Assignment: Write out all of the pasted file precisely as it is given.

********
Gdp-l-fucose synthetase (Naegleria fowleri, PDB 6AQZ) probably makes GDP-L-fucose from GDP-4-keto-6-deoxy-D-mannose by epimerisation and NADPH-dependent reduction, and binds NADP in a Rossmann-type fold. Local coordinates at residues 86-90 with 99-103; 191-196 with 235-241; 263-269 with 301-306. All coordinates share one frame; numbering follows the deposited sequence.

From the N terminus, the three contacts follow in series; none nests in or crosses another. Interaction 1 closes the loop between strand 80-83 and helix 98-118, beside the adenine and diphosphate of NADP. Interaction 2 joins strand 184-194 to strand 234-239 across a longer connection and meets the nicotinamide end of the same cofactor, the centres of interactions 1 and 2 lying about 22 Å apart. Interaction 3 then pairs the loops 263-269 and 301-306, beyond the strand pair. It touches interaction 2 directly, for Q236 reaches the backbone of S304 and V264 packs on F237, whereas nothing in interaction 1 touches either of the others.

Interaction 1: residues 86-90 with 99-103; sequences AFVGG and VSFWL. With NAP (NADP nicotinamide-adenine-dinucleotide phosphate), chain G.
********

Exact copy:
Gdp-l-fucose synthetase (Naegleria fowleri, PDB 6AQZ) probably makes GDP-L-fucose from GDP-4-keto-6-deoxy-D-mannose by epimerisation and NADPH-dependent reduction, and binds NADP in a Rossmann-type fold. Local coordinates at residues 86-90 with 99-103; 191-196 with 235-241; 263-269 with 301-306. All coordinates share one frame; numbering follows the deposited sequence.

From the N terminus, the three contacts follow in series; none nests in or crosses another. Interaction 1 closes the loop between strand 80-83 and helix 98-118, beside the adenine and diphosphate of NADP. Interaction 2 joins strand 184-194 to strand 234-239 across a longer connection and meets the nicotinamide end of the same cofactor, the centres of interactions 1 and 2 lying about 22 Å apart. Interaction 3 then pairs the loops 263-269 and 301-306, beyond the strand pair. It touches interaction 2 directly, for Q236 reaches the backbone of S304 and V264 packs on F237, whereas nothing in interaction 1 touches either of the others.

Interaction 1: residues 86-90 with 99-103; sequences AFVGG and VSFWL. With NAP (NADP nicotinamide-adenine-dinucleotide phosphate), chain G.